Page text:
CRM Using Data Warehousing at First American Corporation Case Study

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CRM Using Data Warehousing at First American Corporation

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TOPIC: Case Study on CRM Using Data Warehousing at First American Corporation Assignment

The transformation of First American Corporation (FAC) from a $60M loss in 1990 to $211M in 1998 can be attributed to the greater levels of effort and high priority placed on putting the customer and their needs at the center of the business. The many investments in Customer Relationship Management (CRM) systems, analytics platforms, integration of marketing, sales and financial reporting systems which combined to form the VISION data warehouse are pivotal to the ongoing efforts at attaining profitability and performance. As FAC has been able to achieve significant results using the Tailored Client Solutions (TCS) strategy, the most critical success factors of this framework can all be attributed to how they unified customer experiences across all segments First American serves. The initial results have been impressive, yet there is much more work that needs to be done in order to gain even greater profitability and customer loyalty. The intent of this assessment is to illustrate how FAC can continually gain greater market share while increasing customer loyalty and profitability in the process. The formidable investment in analytics, BI and CRM systems is paying off, yet there are additional initiatives FAC can take to further grow beyond its current constraints and become a dominant force in the industry. The Tailored Client Solutions (TCS) strategy that includes client information, flexible product lines that can be customized to customers' specific needs, support for distribution management, and consistent service are also proving to be a scalable, highly effective platform for serving the three dominant customers as well. What needs to be included is more of a focus on how to transform these customer experiences into a foundation of ongoing trust. With the series of insights and recommendations gained from this analysis, FAC will be able to become a trusted advisor to its most valuable clients while also using the pervasive analytical platform to better understand their needs, preferences, wants and requirements. It is the intent of this analysis to show FAC how best to accomplish greater customer loyalty, increase customer trust and understand customers to a greater depth and with greater insight than ever before. All of these efforts are unified by deliberately choosing to deliver a perfect customer experience to every customer on every interaction.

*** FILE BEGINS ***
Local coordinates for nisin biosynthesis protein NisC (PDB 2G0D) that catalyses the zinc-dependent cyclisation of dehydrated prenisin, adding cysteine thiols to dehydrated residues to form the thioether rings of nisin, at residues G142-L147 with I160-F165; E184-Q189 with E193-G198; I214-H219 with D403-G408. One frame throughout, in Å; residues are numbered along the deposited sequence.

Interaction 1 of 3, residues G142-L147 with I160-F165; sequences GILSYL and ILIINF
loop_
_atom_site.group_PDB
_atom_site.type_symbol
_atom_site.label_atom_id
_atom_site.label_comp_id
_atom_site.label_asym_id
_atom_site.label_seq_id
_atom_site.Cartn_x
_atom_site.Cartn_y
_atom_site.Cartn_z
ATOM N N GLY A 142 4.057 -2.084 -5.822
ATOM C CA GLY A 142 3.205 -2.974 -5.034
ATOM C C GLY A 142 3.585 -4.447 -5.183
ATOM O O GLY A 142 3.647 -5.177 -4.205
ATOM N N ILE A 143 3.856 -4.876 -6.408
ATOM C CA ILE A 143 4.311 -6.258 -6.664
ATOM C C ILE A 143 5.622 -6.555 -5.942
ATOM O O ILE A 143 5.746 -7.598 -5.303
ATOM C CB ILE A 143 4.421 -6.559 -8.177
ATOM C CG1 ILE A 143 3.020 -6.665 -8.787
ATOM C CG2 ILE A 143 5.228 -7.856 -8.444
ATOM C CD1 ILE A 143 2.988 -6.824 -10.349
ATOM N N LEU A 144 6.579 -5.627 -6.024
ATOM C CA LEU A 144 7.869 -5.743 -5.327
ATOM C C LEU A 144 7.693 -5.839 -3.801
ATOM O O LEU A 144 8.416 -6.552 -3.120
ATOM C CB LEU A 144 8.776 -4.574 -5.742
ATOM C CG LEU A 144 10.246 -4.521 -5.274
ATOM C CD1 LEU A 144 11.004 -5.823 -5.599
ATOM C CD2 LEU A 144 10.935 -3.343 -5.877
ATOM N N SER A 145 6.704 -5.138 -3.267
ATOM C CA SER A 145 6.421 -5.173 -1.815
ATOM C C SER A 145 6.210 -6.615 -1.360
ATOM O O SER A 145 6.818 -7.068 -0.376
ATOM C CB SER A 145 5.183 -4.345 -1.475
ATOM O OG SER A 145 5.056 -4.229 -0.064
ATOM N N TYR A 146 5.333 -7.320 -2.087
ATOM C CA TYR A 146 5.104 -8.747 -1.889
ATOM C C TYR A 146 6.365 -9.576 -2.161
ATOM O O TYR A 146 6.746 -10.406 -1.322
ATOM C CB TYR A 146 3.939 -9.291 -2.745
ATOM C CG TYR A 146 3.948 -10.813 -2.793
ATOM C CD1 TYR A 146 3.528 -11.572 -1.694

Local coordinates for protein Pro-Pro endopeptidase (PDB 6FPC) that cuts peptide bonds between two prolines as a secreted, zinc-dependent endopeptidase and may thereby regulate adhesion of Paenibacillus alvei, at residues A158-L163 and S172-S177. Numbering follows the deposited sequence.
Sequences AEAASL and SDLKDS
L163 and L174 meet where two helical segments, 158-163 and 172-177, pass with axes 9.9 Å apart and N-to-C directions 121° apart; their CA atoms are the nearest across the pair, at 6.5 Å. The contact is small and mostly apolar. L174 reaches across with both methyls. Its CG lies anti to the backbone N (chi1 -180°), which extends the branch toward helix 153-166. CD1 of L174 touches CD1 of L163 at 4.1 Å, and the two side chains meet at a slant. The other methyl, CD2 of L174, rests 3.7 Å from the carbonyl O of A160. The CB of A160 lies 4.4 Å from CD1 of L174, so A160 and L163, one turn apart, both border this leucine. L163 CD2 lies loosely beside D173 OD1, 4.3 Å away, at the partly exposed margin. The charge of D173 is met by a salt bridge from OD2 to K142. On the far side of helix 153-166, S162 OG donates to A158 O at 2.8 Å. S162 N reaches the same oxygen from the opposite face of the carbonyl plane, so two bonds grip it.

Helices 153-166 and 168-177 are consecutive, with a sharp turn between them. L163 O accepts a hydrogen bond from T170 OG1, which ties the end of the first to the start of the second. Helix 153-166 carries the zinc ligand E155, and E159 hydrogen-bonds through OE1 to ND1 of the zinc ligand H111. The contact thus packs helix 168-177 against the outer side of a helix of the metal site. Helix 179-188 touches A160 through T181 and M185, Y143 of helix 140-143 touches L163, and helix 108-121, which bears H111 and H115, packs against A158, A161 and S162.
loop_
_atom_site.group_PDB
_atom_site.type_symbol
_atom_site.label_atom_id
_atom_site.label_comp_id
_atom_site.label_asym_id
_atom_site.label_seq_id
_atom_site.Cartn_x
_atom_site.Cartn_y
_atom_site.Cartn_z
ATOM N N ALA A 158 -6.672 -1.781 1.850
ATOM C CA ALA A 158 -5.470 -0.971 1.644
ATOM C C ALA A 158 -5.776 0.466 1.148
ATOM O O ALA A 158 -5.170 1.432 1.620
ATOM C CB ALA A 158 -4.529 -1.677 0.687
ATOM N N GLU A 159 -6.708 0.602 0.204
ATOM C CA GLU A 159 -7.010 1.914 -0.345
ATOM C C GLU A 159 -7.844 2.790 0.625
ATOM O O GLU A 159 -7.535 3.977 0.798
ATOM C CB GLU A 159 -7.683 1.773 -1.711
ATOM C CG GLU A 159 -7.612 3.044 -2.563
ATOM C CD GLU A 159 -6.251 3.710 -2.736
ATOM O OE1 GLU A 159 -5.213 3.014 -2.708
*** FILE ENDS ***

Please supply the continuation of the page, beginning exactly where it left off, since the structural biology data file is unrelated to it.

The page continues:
How CRM Can Transform First American Corporation